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Victors’ Justice: The Tokyo War Crimes Trial

(University of Michigan Center for Japanese Studies 2001)

Richard R. Minear

The Tokyo war crimes trial took place over half a century ago, beginning in May, 1946, and lasting for two and a half years.
Its purpose was to try leaders of imperial Japan for committed wartime “crimes.”
Considered contentious at the time, the trial has since been heavily criticized, but never as cogently as in this now classic account of its aims and its proceedings.
In stating his aims the author quotes a legal advisor at the trials: “I do not hold a brief for Tojo [Hideki, Japan’s wartime minister and ex-prime minister].
I do hold a brief for justice, even to my enemies.”
In pursuing this end Minear states that “my major concern has been to challenge the prevailing image of the trial, to demolish its credibility and its verdict.”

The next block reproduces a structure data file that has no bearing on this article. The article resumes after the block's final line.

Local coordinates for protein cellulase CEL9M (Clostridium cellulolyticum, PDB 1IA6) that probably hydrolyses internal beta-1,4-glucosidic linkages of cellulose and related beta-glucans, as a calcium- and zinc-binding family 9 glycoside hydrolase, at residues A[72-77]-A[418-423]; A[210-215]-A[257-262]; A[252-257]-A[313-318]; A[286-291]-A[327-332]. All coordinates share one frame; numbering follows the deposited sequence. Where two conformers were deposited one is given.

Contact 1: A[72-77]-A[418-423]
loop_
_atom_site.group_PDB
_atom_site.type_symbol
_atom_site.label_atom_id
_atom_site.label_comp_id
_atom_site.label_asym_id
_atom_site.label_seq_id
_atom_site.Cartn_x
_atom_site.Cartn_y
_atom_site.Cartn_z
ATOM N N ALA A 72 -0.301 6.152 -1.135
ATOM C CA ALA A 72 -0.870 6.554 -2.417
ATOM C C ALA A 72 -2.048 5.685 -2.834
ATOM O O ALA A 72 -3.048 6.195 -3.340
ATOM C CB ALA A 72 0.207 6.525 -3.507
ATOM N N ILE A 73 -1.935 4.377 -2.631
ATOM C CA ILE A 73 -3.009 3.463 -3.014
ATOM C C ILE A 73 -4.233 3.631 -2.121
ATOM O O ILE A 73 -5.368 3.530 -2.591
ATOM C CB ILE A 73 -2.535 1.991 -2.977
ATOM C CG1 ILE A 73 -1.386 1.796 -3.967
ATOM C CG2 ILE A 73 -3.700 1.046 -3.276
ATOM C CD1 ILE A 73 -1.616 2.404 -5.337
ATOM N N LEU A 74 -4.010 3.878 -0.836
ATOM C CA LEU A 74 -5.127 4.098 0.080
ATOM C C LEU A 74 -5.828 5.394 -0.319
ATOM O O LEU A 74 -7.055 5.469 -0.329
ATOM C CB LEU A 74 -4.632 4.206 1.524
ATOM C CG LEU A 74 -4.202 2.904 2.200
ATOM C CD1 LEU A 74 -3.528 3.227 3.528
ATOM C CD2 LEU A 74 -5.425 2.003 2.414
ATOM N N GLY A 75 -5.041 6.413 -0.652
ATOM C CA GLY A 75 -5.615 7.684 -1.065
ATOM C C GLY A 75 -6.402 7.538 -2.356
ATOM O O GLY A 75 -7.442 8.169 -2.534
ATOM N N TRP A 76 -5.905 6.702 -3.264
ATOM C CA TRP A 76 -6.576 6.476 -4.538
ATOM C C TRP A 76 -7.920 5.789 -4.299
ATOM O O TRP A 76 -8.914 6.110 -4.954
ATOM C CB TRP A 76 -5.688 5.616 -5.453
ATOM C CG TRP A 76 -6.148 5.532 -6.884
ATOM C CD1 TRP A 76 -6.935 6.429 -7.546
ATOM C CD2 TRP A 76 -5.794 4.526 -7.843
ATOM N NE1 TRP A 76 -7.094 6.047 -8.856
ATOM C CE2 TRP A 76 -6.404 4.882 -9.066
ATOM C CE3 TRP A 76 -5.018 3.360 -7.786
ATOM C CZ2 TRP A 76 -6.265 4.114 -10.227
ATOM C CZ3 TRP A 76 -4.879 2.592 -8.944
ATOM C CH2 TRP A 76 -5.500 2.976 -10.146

All of the processes of the trial are here assembled and questioned.
The aim is to discover if Tojo was right when, before his execution, he said: “This trial was a political trial. It was only victors’ justice.”
When this book was originally published the American war in Vietnam was underway.
The unpopular actions of the U.S. military found parallels with Japanese wartime activities and made the concept of victors’ justice a very real one.

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